FIG Peer Review Journal


Are Phase Center Corrections Identical for Identical Frequencies from Different GNSS? (10909)

Johannes Kröger, Yannick Breva, Tobias Kersten and Steffen Schön (Germany)
Mr. Johannes Kröger
IfE, Leibniz Universität Hannover
Corresponding author Mr. Johannes Kröger (email: kroeger[at]

[ abstract ] [ paper ] [ handouts ]

Published on the web n/a
Received 2021-01-12 / Accepted n/a
This paper is one of selection of papers published for the FIG e-Working Week 2021 in Virtual and has undergone the FIG Peer Review Process.

FIG e-Working Week 2021
ISBN n/a ISSN 2307-4086
URL n/a


Global Navigation Satellite Systems (GNSS) are used for the realization of land and water management tasks since they provide an absolute and highly accurate position. Especially measurements for the reorganization of land parcels are often carried out in dense urban areas. In these situations, only multi-GNSS enables a reliable position solution. In less severe situations, it improves the accuracy of the position significantly. The quality of multi-GNSS carrier phase measurements depends, among other factors, on the knowledge of the exact electrical receiving point of the receiver antenna, known as phase center. This location varies with the direction of the incoming signal, so that phase center corrections (PCC), including a phase center offset (PCO) and phase center variations (PCV), have to be taken into account. These corrections are frequency and antenna type dependent with the result that PCC for each antenna type and frequency have to be determined separately. This is especially true for including newer frequencies (e.g. L5) or GNSS like Galileo or Beidou. In this contribution, the theoretical background of PCC and a short description of our estimation process developed at the Institut für Erdmessung (IfE) are given. Next, the repeatability of different calibrations for the same antenna is assessed. The results underline an overall good repeatability for several GPS, Galileo and Beidou frequencies with differences at maximum of 2 mm at low elevations except for L2 frequencies of GPS. Here, the differences are maximal 3 mm, probably due to settings of the tracking loop parameters. The comparison of PCC of identical frequencies from different GNSS shows a very good agreement between GPS and Galileo L1 and L5 frequencies. Here, the maximum difference is less than 1 mm. The differences between Galileo L7 (E5b) and Beidou L7 (B2b) are clearly larger, at maximum 2.3 mm. The significantly different number of observations for the PCC estimation could explain these deviations. In a joint estimation approach, the identical frequencies of different GNSS are combined at the normal equation level. The jointly estimated PCC are compared to the “classical” approach resulting in differences smaller than 1.5 mm. Moreover, it could be shown, that these differences are mainly linked to the number of observations from each individual frequency. Since other antenna-receiver combinations show higher differences, a bigger study with several, different combinations need to be carried out in near future.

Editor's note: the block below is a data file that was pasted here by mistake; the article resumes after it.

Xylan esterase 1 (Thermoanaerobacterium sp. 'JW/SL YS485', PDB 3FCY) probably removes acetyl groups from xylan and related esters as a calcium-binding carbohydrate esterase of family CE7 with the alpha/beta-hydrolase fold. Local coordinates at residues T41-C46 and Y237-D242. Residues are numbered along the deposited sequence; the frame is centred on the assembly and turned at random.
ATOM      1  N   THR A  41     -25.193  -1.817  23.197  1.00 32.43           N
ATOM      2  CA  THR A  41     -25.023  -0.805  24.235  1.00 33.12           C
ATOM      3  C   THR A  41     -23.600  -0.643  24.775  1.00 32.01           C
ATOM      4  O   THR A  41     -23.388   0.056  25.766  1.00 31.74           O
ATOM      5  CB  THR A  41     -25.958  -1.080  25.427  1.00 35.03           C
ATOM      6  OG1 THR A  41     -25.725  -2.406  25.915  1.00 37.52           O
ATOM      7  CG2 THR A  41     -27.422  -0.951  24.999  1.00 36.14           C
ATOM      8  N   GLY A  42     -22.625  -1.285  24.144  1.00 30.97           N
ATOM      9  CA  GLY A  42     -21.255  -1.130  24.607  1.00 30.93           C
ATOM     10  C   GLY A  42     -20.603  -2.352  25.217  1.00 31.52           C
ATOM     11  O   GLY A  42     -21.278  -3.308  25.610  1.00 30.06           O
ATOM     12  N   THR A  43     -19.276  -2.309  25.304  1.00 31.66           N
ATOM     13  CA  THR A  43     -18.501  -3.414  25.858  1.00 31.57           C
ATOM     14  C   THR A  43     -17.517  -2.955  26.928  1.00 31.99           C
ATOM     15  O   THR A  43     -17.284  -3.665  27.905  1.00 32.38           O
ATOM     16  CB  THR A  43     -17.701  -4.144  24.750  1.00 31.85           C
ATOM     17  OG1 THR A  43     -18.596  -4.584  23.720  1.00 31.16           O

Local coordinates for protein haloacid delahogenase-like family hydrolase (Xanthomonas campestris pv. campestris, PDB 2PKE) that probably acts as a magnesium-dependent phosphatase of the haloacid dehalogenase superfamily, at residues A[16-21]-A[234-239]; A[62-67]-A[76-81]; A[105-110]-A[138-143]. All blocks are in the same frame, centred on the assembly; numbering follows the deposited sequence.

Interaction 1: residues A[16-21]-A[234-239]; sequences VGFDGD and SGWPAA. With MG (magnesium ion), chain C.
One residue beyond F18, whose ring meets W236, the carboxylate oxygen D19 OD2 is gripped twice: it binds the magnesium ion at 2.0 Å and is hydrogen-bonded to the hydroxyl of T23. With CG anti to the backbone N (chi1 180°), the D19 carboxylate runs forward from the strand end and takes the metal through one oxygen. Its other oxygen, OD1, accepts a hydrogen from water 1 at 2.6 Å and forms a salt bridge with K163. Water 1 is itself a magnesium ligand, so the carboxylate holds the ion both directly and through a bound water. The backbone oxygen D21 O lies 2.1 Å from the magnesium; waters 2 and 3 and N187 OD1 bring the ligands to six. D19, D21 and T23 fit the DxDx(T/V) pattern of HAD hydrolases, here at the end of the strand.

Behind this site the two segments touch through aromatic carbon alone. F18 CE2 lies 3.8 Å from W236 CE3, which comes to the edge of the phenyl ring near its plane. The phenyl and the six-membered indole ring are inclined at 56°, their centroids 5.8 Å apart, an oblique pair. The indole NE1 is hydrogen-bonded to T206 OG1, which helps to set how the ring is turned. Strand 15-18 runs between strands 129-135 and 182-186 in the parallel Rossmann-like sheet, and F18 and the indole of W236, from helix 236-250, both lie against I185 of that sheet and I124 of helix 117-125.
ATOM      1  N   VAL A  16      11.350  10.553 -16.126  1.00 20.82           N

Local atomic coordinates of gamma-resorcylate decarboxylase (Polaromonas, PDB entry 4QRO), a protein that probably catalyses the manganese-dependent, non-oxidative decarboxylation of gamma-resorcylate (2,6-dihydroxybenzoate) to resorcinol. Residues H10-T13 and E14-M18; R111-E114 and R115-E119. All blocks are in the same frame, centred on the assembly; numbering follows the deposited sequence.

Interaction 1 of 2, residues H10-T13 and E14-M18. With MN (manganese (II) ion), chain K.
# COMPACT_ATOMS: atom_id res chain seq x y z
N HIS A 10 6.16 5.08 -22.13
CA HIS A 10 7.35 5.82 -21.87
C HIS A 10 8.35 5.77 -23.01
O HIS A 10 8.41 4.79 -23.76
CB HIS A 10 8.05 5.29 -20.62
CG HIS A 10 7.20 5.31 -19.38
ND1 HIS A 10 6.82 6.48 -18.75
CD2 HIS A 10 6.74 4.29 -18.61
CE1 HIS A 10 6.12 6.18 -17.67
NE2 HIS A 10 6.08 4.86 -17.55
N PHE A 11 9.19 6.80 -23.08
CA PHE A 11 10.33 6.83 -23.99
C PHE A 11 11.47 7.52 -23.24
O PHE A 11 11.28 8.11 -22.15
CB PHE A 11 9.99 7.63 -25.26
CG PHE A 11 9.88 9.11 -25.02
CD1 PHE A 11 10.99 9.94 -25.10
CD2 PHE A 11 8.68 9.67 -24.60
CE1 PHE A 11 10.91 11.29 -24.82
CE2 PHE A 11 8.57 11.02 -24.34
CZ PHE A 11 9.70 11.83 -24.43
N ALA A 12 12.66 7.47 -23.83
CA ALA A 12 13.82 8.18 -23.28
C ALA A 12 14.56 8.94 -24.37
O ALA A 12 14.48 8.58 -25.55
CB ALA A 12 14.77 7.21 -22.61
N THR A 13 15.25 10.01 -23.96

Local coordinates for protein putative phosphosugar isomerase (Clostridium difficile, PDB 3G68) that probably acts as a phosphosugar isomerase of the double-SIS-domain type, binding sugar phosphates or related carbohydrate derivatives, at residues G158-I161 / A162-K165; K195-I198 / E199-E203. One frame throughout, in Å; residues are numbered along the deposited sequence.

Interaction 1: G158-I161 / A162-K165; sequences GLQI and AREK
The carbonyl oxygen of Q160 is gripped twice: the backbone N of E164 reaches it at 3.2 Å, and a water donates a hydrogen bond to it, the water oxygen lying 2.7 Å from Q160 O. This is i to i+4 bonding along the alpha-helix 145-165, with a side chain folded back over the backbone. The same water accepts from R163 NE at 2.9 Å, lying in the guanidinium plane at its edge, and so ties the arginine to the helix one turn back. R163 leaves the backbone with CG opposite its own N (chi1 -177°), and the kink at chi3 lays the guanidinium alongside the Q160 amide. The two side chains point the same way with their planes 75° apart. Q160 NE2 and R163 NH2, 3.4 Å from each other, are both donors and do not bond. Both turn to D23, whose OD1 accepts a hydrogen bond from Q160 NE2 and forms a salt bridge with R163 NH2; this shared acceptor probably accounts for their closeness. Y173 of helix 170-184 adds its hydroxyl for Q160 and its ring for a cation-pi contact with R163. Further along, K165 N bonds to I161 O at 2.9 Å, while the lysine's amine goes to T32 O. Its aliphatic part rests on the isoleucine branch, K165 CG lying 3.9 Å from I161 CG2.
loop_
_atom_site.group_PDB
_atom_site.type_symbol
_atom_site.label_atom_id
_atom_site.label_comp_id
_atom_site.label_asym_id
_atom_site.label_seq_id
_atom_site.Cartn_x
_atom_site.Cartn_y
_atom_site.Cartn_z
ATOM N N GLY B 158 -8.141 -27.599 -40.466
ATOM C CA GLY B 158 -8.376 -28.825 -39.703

Keywords: Positioning; antenna calibration; phase center corrections; Multi-GNSS; Beidou